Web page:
Agenda for future action

Although 70-80 percent of the disabled in developing countries, including those of Asia live in rural areas, most of the programmes for the disabled cater to the urban population. It is also evident that most of the programme beneficiaries are men, inspite of the fact that many of them are 'gender neutral' and may even have a female bias in traditional terms. Most of the activities are related to self-employment or to employment in small and cottage industries (eg., tailoring, cane furniture). For rural disabled women, there seems to be a considerable potential for small industrial activities.

A necessary precondition to appropriate policy formulation and programme strategy is availability of data. It is evident that there are considerable data gaps. National census data should include data on disabled women at sufficient levels of aggregation, (eg., rural-urban, male-female, age and socio-economic groups). Data should also be disaggregated in terms of specific types of disabilities. These data should be readily available to the relevant policy-making bodies.

Policies should consciously take into account the needs of the disabled. There are examples of legislations passed at the international and national levels for ensuring equal rights for the disabled to participate in formal employment. Quotas can be set aside and enforced for employing disabled persons. In countries like Bangladesh, the infrastructure for integrating disabled women into economic activities exist in the form of a large number of NGOs as well as public sector programmes spread throughout the rural areas. These organisations and programmes have the manpower and the receiving mechanism which can be used to provide training and credit services to the rural disabled women.

Policies which can be formulated and implemented with relative ease are those pertaining to creating an enabling environment for the disabled to participate more fully in economic and social activities. Modifications and provisions in building designs, in roads and modes of transport which take into consideration the needs of the disabled can easily be ensured. In Bangladesh, as a result of lobbying by the BPKS, the Building and Housing research Institute under the Public Works Department has passed a resolution to the effect that in future all government buildings will have provisions so that the disabled may easily access them. Similar initiatives may be undertaken for roads in terms of having audio traffic signals, among other measures. Similarly, in the rural areas, special schools for the disabled women may be located at convenient localities or the timings may be set in accordance to the convenience of the women.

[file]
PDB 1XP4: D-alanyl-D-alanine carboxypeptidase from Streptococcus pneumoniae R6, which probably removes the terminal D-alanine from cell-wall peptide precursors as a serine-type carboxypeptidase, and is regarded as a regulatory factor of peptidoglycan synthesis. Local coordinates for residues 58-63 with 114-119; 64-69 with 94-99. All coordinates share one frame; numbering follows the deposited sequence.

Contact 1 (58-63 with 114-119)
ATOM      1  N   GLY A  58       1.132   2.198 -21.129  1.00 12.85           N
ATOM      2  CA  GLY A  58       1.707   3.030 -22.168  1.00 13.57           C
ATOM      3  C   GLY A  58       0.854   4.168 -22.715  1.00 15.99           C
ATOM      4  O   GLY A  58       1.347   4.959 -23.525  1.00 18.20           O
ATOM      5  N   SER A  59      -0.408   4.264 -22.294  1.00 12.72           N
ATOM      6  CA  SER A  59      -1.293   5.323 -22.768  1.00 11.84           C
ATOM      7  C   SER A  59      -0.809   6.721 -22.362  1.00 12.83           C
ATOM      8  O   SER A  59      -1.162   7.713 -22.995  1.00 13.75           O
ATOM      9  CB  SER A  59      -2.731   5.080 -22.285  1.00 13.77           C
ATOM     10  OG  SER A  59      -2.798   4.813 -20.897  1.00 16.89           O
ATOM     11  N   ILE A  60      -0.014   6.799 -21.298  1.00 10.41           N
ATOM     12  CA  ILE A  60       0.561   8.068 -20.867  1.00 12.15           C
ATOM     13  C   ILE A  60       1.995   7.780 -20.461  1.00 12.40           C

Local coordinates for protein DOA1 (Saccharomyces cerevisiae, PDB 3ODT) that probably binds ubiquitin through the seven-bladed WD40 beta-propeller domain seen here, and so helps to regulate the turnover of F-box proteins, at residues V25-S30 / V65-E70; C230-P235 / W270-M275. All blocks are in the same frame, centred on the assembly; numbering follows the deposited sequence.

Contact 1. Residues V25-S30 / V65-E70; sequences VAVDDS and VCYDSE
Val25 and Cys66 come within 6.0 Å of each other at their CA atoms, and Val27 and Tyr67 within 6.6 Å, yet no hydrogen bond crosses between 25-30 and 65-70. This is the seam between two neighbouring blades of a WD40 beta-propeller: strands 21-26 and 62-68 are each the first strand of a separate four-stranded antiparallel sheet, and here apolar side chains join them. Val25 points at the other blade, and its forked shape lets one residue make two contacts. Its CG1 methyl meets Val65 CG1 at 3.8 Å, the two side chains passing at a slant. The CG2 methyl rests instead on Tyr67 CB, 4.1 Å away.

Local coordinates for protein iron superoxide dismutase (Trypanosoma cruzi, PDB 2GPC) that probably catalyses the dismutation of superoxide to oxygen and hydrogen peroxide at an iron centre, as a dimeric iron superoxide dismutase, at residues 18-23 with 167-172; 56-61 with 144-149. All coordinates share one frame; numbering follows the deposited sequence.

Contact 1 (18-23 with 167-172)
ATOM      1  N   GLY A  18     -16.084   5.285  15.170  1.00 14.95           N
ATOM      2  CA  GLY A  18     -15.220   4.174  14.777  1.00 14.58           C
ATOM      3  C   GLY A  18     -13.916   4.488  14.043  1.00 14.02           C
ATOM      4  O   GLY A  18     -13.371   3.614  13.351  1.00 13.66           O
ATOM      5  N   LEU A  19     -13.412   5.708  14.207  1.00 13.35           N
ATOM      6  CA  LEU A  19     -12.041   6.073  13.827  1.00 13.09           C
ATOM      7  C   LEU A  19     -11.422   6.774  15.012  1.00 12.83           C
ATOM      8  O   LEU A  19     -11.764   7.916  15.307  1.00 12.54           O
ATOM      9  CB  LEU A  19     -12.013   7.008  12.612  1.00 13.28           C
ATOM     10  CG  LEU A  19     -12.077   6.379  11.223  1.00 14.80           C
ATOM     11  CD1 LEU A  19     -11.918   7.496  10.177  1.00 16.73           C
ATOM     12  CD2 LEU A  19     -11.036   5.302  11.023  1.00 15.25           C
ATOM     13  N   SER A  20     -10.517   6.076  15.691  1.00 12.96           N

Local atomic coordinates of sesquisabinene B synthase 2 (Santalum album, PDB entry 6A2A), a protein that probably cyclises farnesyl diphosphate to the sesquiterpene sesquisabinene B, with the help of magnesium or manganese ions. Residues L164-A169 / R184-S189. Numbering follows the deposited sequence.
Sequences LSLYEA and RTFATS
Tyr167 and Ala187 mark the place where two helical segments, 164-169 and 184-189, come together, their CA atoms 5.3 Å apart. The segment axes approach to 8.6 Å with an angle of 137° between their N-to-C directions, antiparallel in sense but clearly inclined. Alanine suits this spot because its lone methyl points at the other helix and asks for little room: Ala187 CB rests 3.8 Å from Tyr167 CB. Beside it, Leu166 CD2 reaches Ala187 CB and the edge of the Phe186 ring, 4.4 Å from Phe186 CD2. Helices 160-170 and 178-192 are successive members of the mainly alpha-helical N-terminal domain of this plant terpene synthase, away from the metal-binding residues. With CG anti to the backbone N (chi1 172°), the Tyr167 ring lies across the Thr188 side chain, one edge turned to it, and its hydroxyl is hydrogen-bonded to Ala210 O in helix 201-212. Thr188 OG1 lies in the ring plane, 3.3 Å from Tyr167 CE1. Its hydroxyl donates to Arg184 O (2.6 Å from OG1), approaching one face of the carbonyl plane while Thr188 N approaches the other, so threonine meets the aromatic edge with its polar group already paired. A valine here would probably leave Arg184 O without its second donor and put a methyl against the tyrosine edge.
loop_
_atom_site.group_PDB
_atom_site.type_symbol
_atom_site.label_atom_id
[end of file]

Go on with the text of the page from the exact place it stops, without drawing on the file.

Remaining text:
Equipment used by the disabled should be designed in such a way as to suit the social and cultural setup within which the disabled person lives. For instance, in designing artificial limbs, a woman's need for cradling a an infant and feeding her and stooping to collect water or fuelwood must be taken into consideration.

The most important issue for integration of the disabled in any society is for the mainstream to act and live in conjunction with and not separately from the disabled. For this, awareness regarding the nature of disabilities, their causes and the potential ability of the disabled must be raised. Communication skills of the non-disabled with the disabled could be enhanced by teaching the basics of sign language in schools and through the media.

The disabled people have immense potentials which reman untapped. These can be put to productive and profitable use to benefit the family, the society and the country. It is said that a nation's development is also measured by the ease with which it integrates the disabled into the mainstream society. As a criteria of development, the issue of considering the disabled as a neglected but extremely important sub-group of the population merits immediate and continuous attention.

Empowering the rural disabled: Introduction | Women | Cambodia 1 | Cambodia 2 | Lao PDR | Sri Lanka | Thailand 1 | Thailand 2 | Vietnam 1 | Vietnam 2 | Agroindustry | Horticulture | Strategies